Human Tissue Therapy Wound Cover

About Human Tissue Therapy Wound Cover

Human cells, tissues, and cellular and tissue- based products (HCT/Ps) are products containing or consisting of human cells or tissues that are intended for implantation, transplantation, infusion or transfer into a human recipient. The U.S. Food and Drug Administration (FDA) regulates an HCT/P solely through its authority in section 361 of the Public Health Service Act to prevent the transmission of communicable disease — i.e., as a “361 product” rather than as a drug, biologic or medical device — if it meets all the following criteria in 21 CFR 1271.10(a):

• The HCT/P is minimally manipulated.
• The product is intended for homologous use only (meaning that the HCT/P performs the same function(s) in the recipient as in the donor).
• The HCT/P does not involve the combination of the cells or tissues with another article — except for water, crystalloids or a sterilizing, preserving or storage agent.
• The product does not have a systemic effect and is not dependent upon the metabolic activity of living cells for its primary function (which is satisfied if the product is acellular, meaning that it has no living cells).

HCT/Ps can be obtained from different sources (such as marrow, cord blood, peripheral blood, placental tissue) and have been used in a
variety of therapeutic applications.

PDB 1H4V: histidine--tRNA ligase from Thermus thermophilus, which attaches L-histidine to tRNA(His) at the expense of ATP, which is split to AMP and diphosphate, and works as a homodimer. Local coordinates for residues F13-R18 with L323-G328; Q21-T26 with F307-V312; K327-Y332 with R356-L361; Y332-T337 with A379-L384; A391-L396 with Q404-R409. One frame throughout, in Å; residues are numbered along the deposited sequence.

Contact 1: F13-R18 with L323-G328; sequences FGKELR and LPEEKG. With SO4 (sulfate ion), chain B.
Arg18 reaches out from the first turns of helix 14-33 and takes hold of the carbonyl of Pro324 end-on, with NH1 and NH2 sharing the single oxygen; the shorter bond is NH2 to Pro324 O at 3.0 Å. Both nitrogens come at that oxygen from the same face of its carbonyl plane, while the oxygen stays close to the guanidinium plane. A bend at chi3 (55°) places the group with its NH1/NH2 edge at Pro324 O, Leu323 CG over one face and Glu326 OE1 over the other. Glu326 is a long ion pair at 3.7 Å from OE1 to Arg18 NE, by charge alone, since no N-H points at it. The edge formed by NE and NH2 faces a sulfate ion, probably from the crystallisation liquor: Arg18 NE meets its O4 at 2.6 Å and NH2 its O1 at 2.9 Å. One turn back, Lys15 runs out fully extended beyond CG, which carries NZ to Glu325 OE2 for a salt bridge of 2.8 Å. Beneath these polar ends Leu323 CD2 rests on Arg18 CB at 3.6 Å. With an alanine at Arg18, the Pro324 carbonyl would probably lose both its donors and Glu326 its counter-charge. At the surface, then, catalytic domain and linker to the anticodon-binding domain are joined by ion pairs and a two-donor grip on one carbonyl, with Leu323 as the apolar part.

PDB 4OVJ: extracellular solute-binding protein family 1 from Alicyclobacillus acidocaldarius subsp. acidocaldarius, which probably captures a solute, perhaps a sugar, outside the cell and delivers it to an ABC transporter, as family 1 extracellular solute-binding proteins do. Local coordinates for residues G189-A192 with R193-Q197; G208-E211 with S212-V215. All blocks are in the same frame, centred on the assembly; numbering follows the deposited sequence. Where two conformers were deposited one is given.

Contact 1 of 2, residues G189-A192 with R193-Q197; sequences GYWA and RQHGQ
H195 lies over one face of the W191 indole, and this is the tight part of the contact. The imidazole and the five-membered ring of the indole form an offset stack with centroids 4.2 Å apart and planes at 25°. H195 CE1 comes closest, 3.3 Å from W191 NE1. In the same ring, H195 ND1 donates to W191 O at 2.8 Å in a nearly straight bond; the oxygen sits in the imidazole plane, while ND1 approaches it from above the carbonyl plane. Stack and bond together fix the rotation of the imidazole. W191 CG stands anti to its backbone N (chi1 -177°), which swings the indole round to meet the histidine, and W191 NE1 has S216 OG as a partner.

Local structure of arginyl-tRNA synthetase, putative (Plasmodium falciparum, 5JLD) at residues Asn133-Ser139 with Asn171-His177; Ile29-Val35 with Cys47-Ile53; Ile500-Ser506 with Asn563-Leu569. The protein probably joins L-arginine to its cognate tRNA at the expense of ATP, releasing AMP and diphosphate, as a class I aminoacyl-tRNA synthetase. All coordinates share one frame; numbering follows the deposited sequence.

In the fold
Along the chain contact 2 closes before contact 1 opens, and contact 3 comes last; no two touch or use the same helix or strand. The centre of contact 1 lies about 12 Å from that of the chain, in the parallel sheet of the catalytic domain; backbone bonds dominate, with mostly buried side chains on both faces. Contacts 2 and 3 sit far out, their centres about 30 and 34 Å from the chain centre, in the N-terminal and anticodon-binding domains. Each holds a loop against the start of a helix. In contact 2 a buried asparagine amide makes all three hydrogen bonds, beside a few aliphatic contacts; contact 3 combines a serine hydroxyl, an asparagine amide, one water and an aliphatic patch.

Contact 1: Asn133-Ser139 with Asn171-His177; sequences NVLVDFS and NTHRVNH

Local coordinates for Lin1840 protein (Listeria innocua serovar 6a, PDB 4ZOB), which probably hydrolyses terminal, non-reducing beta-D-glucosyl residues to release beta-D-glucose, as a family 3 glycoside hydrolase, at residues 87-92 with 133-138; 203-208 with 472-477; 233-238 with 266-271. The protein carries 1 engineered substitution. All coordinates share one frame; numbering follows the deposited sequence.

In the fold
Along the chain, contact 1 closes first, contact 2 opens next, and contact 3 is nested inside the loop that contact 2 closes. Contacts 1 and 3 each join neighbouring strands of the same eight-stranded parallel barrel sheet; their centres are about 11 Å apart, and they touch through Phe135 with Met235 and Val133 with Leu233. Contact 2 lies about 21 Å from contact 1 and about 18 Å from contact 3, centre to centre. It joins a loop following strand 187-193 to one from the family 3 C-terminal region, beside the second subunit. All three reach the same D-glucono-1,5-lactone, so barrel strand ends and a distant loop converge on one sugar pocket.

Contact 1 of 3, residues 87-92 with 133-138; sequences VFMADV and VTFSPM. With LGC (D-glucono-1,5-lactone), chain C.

Source: McIntyre JA, Jones IA, Danilkovich A, Vangsness CT. The Placenta: Applications in Orthopaedic Sports Medicine. Am J Sports Med. 2018;46(1):234-247; Lim JJ & Koob TJ, Placental Cells and Tissues: The Transformative Rise in Advanced Wound Care, in
Worldwide Wound Healing - Innovation in Natural and Conventional Methods (da Fonseca CJV, ed.) (2016); Fitzpatrick LE & McDevitt T, Cell-derived matrices for tissue engineering and regenerative medicine applications, Biomater Sci. 2015 Jan; 3(1): 12-24.

About tissue allograft

A tissue allograft is an acellular product and does not contain living, viable cells. Placental tissue derived human tissues are classified under FDA 21 CFR 1271 and PHSA Section 361 as a minimally manipulated allograft intended for homologous use.

The tissue allograft is stored at ambient temperature and is a ready-to-use solution that can be poured directly onto the site of treatment. This human tissue is sourced from tissue providers that are accredited by the American Association of Tissue Banks (AATB) and registered with the Food and Drug Administration (FDA) as a processor of human tissue products.

Tissue Allograft characteristics as described in scientific literature:


Tissue allografts are thought to act as a cover and to offer protection from the surrounding environment.

Extracellular Matrix

An acellular, placental extracellular matrix allograft is a soft connective tissue graft generated by a decellularization process that
preserves the intact extracellular placental matrix.

Source: Leonel, et al., Decellularization of placentas: establishing a protocol, Braz. J. Med. Biol. Res. 2018;51(1):e6382.


The placenta is a maternal-fetal organ that develops from the fetus and attaches to the uterus during pregnancy. The placenta is
responsible for, among other things, providing the growing fetus with oxygen and nutrients while at the same time removing toxins.

Source: Garnica & WY Chan, The role of the placenta in fetal nutrition and growth, J Am Coll Nutr. 1996 Jun;15(3):206-22.

Donor Testing

All placental tissues are required to be collected aseptically and tested prior to processing, and must be determined to be eligible for transplantation. Applicable donor testing and eligible standards include those prescribed by FDA regulations and those established by the American Association of Tissue Banking (AATB). The processes used have been developed to preserve the tissue characteristics for transplantation.